Notable performances of the recent past include: Mahler’s Des knaben Wunderhorn conducted by Jaap van Zweden with the Chicago Symphony; Cage’s Aria with Renga under Michael Tilson Thomas at the debut concert of the YouTube Symphony at Carnegie Hall; Messiaen’s Poemes pour Mi with Daniel Harding and the London Symphony and Mendelssohn’s Elijah with Yannick Nézét-Seguin and the Orchestre Métropolitain du Montréal. Measha also performed at Gustavo Dudamel’s inaugural concert as Music Director of the Los Angeles Philharmonic.
Deeply committed to the art of song, Measha Brueggergosman has given solo recitals at London’s Wigmore Hall, Roy Thomson Hall, Carnegie Hall, Spivey Hall, the Kennedy Center, and the Palais des Beaux-Arts in Brussels, and many other venues across North America and Europe. Always happy to try something new, she participated in the Verbier Festival’s one-off presentation of Rufus Wainwright Goes Classical, sharing performances of works from the classical repertoire with Rufus Wainwright and Angelika Kirchschlager, arranged especially for the occasion.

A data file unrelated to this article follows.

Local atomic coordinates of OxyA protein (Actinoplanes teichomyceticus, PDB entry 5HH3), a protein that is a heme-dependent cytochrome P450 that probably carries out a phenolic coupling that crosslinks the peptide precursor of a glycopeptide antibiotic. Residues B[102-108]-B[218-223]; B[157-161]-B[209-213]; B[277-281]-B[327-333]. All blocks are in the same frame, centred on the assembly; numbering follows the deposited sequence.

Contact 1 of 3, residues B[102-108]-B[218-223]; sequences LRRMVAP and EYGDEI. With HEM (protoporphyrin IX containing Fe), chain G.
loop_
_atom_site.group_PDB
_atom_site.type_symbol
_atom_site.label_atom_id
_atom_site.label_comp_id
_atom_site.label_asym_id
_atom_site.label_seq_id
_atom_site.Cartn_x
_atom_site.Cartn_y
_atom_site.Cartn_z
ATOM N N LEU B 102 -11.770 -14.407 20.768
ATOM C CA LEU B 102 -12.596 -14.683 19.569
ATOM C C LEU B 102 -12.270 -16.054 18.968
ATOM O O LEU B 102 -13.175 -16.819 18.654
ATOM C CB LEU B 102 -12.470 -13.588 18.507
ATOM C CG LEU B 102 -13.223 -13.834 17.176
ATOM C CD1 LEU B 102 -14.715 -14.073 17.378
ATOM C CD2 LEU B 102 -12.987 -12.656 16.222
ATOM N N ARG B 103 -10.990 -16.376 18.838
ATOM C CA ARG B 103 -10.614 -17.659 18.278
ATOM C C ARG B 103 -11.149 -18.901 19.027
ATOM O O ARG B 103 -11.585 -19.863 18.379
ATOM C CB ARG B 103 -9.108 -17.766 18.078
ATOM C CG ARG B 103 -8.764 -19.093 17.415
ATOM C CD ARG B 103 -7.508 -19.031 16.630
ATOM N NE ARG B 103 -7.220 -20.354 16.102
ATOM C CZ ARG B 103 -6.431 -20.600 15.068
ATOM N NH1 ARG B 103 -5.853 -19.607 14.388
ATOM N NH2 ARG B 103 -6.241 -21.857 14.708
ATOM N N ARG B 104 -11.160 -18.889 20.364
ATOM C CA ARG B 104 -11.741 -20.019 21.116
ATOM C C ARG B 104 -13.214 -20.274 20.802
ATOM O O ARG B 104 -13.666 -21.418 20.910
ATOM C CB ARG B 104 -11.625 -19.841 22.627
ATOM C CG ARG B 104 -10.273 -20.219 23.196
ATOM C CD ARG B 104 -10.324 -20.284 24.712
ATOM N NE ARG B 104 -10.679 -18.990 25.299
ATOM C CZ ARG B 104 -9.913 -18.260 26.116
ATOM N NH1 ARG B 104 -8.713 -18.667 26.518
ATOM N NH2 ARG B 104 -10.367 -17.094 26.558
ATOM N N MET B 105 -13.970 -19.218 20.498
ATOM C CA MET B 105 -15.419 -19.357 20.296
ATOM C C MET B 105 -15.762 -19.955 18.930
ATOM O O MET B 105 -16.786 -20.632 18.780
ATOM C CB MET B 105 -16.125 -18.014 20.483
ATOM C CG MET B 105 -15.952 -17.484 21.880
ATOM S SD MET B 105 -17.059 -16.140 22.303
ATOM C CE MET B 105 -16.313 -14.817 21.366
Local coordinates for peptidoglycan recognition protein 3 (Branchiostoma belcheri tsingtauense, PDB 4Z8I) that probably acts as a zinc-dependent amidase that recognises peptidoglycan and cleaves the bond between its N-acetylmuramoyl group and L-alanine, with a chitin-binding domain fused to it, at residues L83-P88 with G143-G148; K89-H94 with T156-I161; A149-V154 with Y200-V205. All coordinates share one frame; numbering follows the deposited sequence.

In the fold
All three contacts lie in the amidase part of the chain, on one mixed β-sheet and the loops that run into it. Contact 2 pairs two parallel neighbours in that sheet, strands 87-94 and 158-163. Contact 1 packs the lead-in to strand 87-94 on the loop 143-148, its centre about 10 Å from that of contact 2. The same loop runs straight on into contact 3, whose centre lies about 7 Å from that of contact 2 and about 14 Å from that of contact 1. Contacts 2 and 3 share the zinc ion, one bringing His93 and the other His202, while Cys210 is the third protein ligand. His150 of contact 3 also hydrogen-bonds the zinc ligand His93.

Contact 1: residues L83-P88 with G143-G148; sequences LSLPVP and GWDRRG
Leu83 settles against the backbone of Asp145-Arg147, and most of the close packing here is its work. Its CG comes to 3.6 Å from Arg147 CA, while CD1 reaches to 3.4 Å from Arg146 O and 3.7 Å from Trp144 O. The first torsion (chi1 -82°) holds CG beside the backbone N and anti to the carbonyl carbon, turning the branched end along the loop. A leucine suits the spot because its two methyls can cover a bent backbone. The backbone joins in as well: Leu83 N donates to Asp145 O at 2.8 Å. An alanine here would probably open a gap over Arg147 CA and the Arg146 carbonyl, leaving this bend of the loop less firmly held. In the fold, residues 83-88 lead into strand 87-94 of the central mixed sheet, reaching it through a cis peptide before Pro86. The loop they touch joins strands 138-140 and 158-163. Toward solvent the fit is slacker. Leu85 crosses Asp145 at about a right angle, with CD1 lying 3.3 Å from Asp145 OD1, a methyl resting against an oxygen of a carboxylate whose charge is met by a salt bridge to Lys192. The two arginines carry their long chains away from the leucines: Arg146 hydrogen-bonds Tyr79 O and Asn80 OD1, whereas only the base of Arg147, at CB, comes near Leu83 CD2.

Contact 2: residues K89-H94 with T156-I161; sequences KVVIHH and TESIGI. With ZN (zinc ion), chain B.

Ms Brueggergosman has been honoured to participate in a number of special events including the gala re-openings of Roy Thomson Hall and the University of Michigan’s Hill Auditorium, Canada Day celebrations from Parliament Hill in Ottawa, and the opening ceremonies of the XVI International AIDS Conference in Toronto—sharing the stage with Bill Gates and former President Bill Clinton. She has given a Royal Command Performance for Queen Elizabeth II and has sung for, amongst others, the Prince of Wales, Queen Margrethe II of Denmark, Queen Sonja of Norway, President Tarja Halonen of Finland, Nelson Mandela and Kofi Annan. In 2012 she served as a judge for the inaugural season of Canada’s Got Talent. Measha has hosted other cultural variety shows and was the subject of a full-length CBC feature documentary, Spirit in her Voice.